It’s not always about profits when you set up a business, and even when you grow them to large and sustainable mammoths. Every organisation while being set up has some underlying thought, philosophy, idea, or assumption that drives the organisation into the future. Yes, it makes money but it also contributes in dozens of hundreds of ways to the constituencies it is associated with. Almost all organisations have a much larger purpose than profiteering.
Communities, external audiences, and internal ones all expect from the organisation much beyond profits. Each of these audiences has their contributions towards the organisation in their unique ways and so is their expectation in terms of what they want to hear when it comes to communications. And therefore, purpose-driven communication takes a front seat in driving a communications programme.
Brands growing fast require intensive planning and constant supervision in operations to achieve the desired objectives can be highly influenced by bringing in purpose-driven communication in the brand campaigns.
For example, a packaged water brand is not just providing a drinking solution. It is also connected with the issues related to ecology, pollution, cleanliness, and general health in some or another way. While the product may be just drinking water here, the purpose would be to provide clean, safe, hygienic, germ-free, and palatable water thereby delivering good health to society.
Some of the purposes are explicitly defined, described, and communicated through external and internal communications, while some of these might not make their way into the messaging. Bringing the larger purpose to the fore in communication campaigns can be impacted positively for the brands in the long-term by enhancing the trust and beliefs.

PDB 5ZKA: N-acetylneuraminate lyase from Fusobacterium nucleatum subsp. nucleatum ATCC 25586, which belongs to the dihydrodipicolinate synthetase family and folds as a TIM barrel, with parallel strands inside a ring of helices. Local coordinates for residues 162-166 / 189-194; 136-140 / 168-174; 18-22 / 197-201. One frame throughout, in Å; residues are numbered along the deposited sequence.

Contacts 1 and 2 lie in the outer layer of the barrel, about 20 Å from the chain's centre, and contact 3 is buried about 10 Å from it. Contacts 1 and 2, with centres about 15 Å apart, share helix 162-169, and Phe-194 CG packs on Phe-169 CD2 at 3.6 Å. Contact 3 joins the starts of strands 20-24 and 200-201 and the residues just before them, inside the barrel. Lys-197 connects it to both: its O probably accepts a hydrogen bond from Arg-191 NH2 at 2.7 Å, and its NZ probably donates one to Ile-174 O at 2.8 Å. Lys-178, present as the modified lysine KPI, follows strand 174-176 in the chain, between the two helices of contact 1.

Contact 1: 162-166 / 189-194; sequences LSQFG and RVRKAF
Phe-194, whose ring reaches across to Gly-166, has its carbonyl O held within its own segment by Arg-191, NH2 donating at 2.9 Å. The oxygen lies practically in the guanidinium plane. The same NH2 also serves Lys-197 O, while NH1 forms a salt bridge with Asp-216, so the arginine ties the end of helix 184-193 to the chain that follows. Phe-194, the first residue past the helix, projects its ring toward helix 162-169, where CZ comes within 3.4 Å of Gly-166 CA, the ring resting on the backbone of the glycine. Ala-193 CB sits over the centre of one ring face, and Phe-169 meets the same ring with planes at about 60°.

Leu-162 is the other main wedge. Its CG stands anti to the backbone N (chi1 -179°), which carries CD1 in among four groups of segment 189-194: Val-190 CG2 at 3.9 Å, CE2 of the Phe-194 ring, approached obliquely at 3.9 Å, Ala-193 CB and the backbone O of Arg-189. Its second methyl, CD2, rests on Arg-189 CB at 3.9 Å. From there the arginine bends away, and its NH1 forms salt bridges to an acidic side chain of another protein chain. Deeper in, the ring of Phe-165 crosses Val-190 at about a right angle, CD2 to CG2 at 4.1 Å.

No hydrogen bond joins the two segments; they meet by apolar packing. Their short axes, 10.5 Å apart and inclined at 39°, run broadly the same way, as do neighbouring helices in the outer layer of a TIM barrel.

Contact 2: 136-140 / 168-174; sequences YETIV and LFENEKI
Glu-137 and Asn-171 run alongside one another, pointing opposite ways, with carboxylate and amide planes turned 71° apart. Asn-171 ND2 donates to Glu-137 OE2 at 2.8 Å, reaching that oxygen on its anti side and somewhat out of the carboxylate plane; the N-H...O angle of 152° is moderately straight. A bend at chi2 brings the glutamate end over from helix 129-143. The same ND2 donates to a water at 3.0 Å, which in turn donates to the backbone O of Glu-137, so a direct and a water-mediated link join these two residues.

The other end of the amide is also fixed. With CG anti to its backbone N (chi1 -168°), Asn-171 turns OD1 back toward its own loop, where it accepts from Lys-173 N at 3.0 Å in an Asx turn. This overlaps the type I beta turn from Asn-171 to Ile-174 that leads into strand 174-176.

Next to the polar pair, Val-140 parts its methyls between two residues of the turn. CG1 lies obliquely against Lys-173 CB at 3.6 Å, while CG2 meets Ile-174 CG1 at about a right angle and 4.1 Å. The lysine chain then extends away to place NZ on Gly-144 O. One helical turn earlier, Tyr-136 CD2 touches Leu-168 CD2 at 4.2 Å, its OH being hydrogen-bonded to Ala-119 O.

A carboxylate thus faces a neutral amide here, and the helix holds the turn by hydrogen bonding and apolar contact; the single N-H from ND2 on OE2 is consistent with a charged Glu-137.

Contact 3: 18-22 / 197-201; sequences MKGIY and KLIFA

Often organisations align their businesses with larger purposes that they find synergies with. Whether it is United Nations SDGs or extensive local level community services that the organisation associates with, each of them has a great contribution in bringing in tremendous goodwill and positive image for the organisation internally and externally both.
Consumers scrutinise brand purpose, whether consciously or subconsciously decoding the messages hidden in brand communications. A brand can make an extensive claim about itself as far as social or community purpose is concerned and not meeting in delivery is something today’s consumer can easily spot.
One may recall a recent case of a global automotive brand accepted cheating in the emission tests using software through a defective device. While this was happening, their marketing campaigns were full of promises of low-emissions and eco-friendly products trying to make the consumers look at them as an ecologically concerned company taking extra steps towards climate control.
Such instances of corporate greenwashing aren’t uncommon and they certainly dent the image of the organisations severely in a very short time. Many companies spend a lot of time and money in marketing themselves as sustainable ones while undertaking minimal work towards the environment.
Corporate greenwashing is an obvious deviation from the purpose of the organisation. Deviation from a purpose for any organisation has its biggest impact on the overall shareholder value, it creates a trust deficit, and eventually takes away its customers who are responsible for the organisation’s growth.
It may not be always that the organisations might be willingly deviating from their brand purpose, many times it could be a result of ignorance. They just didn’t know when they drifted away from the purpose of their brand communications. One could have a mechanism internally to oversee before the communications campaign or look at the post-campaign audits to ensure that they are well-aligned and take corrective action if required.
Corporate communications, being aligned with the purpose will not only bring profits but also create a large shareholder value for any organisation.
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